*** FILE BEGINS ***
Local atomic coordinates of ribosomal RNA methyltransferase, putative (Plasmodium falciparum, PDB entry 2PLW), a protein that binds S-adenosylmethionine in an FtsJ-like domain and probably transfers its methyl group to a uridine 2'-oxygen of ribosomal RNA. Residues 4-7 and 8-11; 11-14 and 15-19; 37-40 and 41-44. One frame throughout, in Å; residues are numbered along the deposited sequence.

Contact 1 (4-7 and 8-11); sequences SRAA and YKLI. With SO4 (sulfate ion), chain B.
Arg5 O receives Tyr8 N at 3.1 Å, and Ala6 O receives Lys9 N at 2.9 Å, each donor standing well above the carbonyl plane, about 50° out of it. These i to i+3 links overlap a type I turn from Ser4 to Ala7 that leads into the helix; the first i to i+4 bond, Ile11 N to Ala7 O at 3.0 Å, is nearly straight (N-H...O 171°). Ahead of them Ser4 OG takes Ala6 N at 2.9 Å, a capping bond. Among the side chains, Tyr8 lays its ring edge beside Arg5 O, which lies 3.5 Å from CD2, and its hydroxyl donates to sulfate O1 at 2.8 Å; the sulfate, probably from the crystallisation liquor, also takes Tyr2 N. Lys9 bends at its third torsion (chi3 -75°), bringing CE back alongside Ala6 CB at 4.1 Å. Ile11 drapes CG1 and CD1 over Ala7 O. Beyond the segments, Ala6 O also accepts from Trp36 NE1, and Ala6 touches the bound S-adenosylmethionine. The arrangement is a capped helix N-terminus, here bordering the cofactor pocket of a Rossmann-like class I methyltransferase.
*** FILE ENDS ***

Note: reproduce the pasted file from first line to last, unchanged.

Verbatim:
Local atomic coordinates of ribosomal RNA methyltransferase, putative (Plasmodium falciparum, PDB entry 2PLW), a protein that binds S-adenosylmethionine in an FtsJ-like domain and probably transfers its methyl group to a uridine 2'-oxygen of ribosomal RNA. Residues 4-7 and 8-11; 11-14 and 15-19; 37-40 and 41-44. One frame throughout, in Å; residues are numbered along the deposited sequence.

Contact 1 (4-7 and 8-11); sequences SRAA and YKLI. With SO4 (sulfate ion), chain B.
Arg5 O receives Tyr8 N at 3.1 Å, and Ala6 O receives Lys9 N at 2.9 Å, each donor standing well above the carbonyl plane, about 50° out of it. These i to i+3 links overlap a type I turn from Ser4 to Ala7 that leads into the helix; the first i to i+4 bond, Ile11 N to Ala7 O at 3.0 Å, is nearly straight (N-H...O 171°). Ahead of them Ser4 OG takes Ala6 N at 2.9 Å, a capping bond. Among the side chains, Tyr8 lays its ring edge beside Arg5 O, which lies 3.5 Å from CD2, and its hydroxyl donates to sulfate O1 at 2.8 Å; the sulfate, probably from the crystallisation liquor, also takes Tyr2 N. Lys9 bends at its third torsion (chi3 -75°), bringing CE back alongside Ala6 CB at 4.1 Å. Ile11 drapes CG1 and CD1 over Ala7 O. Beyond the segments, Ala6 O also accepts from Trp36 NE1, and Ala6 touches the bound S-adenosylmethionine. The arrangement is a capped helix N-terminus, here bordering the cofactor pocket of a Rossmann-like class I methyltransferase.